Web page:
ul[type="1"] > li
{
  list-style-type: decimal;
}

Selector here means the following: each li element that is immediate child of ul that has attribute type with the value "1" has that style.

Selectors and assosiated styles constitute static system of styles. And so they obey following rule (the law of CSS selectors):

At any given moment of time all elements in the DOM that satisfy set of selectors have corresponding styles applied.

Such static nature of CSS selectors establish some obvious (and not so) limitations on what could be done with selectors and what types of selectors CSS can support. For example:

  • Selectors cannot use information defined by styles. Imagine hypothetical selector and style:
    div:visible { visibility:hidden; }
    

    Such pseudo-class always fails and so breaks the rule defined above. There is simply no such moment of time when the rule above is valid.

  • Selectors can use only those features/characteristics of the DOM that can be evaluated at constant (or near) time. Otherwise observer will be able to catch moment of time when the rule will not be true.
    • Consequence of this: selectors that require scan of number of elements of the DOM unknown upfront ( have complexity O(n) in other words ) are "persons non grata" in CSS.

There is nothing wrong in principle with O(n) complexity. At the end resolution of all styles of the DOM that has n number of elements is O(n). The problem arises when you use selectors that each has O(n) complexity. Total complexity in this case will be O(n*n) and that is the cause of troubles.  In case of frequent dynamic updates each such update may require re-computation of all styles of all elements so web page may easily become non-responsive – CPU will be busy resolving styles without doing any good to the user.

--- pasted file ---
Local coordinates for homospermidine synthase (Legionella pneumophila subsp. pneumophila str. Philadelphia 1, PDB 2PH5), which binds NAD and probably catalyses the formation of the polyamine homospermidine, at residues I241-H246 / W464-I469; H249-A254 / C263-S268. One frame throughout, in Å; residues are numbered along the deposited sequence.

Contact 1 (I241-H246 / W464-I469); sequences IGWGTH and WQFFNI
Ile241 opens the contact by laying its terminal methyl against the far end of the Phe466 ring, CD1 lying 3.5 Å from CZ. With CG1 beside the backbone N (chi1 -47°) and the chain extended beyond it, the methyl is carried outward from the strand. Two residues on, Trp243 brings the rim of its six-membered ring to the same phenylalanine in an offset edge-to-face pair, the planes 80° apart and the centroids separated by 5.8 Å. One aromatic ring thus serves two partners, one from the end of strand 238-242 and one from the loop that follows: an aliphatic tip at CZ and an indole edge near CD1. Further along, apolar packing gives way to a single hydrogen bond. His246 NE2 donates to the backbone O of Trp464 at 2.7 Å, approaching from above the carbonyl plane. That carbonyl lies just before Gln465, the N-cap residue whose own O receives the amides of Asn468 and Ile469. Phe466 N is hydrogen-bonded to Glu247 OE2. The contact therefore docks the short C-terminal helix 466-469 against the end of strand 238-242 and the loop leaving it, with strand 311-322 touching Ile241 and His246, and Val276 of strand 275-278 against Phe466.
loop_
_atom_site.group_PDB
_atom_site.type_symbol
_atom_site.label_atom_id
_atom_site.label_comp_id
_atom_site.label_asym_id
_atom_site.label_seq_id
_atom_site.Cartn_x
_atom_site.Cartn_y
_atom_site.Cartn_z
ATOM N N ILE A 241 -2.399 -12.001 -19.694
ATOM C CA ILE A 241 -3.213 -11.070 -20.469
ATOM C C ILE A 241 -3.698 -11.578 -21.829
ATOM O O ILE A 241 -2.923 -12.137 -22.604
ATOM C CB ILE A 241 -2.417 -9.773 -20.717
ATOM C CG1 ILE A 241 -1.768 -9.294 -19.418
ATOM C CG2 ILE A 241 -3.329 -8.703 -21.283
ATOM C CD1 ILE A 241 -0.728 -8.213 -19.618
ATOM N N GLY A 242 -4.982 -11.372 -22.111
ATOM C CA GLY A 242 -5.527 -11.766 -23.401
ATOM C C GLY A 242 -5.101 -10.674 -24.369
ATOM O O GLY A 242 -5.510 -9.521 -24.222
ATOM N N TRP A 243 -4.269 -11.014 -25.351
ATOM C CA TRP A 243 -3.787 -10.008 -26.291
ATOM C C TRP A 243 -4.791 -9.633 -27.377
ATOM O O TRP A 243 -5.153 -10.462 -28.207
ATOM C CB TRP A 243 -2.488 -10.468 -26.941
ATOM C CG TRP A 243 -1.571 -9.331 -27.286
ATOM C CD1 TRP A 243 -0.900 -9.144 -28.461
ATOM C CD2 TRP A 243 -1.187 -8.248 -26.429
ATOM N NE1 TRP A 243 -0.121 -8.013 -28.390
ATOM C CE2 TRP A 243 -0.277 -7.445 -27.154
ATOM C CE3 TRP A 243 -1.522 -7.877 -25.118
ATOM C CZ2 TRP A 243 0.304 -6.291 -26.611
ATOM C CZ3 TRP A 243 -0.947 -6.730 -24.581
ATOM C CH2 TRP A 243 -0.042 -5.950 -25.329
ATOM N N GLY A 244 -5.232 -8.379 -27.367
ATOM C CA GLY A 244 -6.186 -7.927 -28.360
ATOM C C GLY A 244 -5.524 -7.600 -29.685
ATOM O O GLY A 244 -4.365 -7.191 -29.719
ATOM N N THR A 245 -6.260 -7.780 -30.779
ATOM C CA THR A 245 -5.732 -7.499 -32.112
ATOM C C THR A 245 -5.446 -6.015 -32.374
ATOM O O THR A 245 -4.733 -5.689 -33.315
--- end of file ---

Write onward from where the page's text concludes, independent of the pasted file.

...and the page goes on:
Imagine that we have selector like:

ul:not-exist(a:hover) {color:red;}

where :not-exist(…) is true when DOM does not contain element in brackets.

Computation of such pseudo-class is a task of complexity O(n) where n is a number of elements in the DOM.

No one of currently supported selectors in CSS selector module (http://www.w3.org/TR/css3-selectors/) have complexity of O(n). But there are selectors like : only-of-type pseudo-class that are "not good" as in some conditions their computation are as complex as O(n).

Next article will explain what could be done in CSS to overcome complexity problem and still be able to accomplish tasks like ul:not-exist(a:hover) {color:red;}

Some numbers if you wish:

Let’s assume that we have

  1. DOM with 1000 elements and
  2. single selector that has complexity  O(n) that requre 1 microsecond for computation.

Total time requred for the DOM to get its styles will be:

1000 * 1000 * 1μS = 1000000 μS = 1 S (one second)

Lets double number of elements in the DOM so we will get:

2000 * 2000 * 1μS = 4000000 μS = 4 S.

So by simply doubling number of elements we’ve increased time needed by four.

In real time scenario (on complex sites) it will easily make such sites too heavy to deal with.